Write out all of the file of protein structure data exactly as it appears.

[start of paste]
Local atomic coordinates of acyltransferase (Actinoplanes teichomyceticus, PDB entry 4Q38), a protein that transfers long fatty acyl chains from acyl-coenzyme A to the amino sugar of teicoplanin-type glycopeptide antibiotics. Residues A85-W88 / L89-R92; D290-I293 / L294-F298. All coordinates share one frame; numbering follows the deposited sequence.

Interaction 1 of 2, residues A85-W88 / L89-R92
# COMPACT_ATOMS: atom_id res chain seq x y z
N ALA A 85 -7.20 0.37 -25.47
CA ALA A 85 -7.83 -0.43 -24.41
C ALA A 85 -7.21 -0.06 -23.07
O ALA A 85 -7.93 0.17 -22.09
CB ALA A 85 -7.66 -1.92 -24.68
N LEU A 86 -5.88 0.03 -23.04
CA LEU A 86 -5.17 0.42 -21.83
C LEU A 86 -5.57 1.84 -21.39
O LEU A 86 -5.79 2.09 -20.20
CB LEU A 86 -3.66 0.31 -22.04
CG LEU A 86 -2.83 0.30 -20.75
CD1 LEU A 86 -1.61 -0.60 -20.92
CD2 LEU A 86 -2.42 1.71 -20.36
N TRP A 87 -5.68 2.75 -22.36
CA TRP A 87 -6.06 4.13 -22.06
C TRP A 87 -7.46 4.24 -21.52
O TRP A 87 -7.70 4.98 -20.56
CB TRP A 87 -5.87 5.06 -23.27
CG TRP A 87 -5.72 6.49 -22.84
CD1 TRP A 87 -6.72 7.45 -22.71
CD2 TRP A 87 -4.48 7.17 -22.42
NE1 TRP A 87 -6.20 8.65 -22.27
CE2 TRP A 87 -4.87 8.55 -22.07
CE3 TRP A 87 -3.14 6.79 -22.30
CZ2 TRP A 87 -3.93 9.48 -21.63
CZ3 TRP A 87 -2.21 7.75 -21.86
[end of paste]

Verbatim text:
Local atomic coordinates of acyltransferase (Actinoplanes teichomyceticus, PDB entry 4Q38), a protein that transfers long fatty acyl chains from acyl-coenzyme A to the amino sugar of teicoplanin-type glycopeptide antibiotics. Residues A85-W88 / L89-R92; D290-I293 / L294-F298. All coordinates share one frame; numbering follows the deposited sequence.

Interaction 1 of 2, residues A85-W88 / L89-R92
# COMPACT_ATOMS: atom_id res chain seq x y z
N ALA A 85 -7.20 0.37 -25.47
CA ALA A 85 -7.83 -0.43 -24.41
C ALA A 85 -7.21 -0.06 -23.07
O ALA A 85 -7.93 0.17 -22.09
CB ALA A 85 -7.66 -1.92 -24.68
N LEU A 86 -5.88 0.03 -23.04
CA LEU A 86 -5.17 0.42 -21.83
C LEU A 86 -5.57 1.84 -21.39
O LEU A 86 -5.79 2.09 -20.20
CB LEU A 86 -3.66 0.31 -22.04
CG LEU A 86 -2.83 0.30 -20.75
CD1 LEU A 86 -1.61 -0.60 -20.92
CD2 LEU A 86 -2.42 1.71 -20.36
N TRP A 87 -5.68 2.75 -22.36
CA TRP A 87 -6.06 4.13 -22.06
C TRP A 87 -7.46 4.24 -21.52
O TRP A 87 -7.70 4.98 -20.56
CB TRP A 87 -5.87 5.06 -23.27
CG TRP A 87 -5.72 6.49 -22.84
CD1 TRP A 87 -6.72 7.45 -22.71
CD2 TRP A 87 -4.48 7.17 -22.42
NE1 TRP A 87 -6.20 8.65 -22.27
CE2 TRP A 87 -4.87 8.55 -22.07
CE3 TRP A 87 -3.14 6.79 -22.30
CZ2 TRP A 87 -3.93 9.48 -21.63
CZ3 TRP A 87 -2.21 7.75 -21.86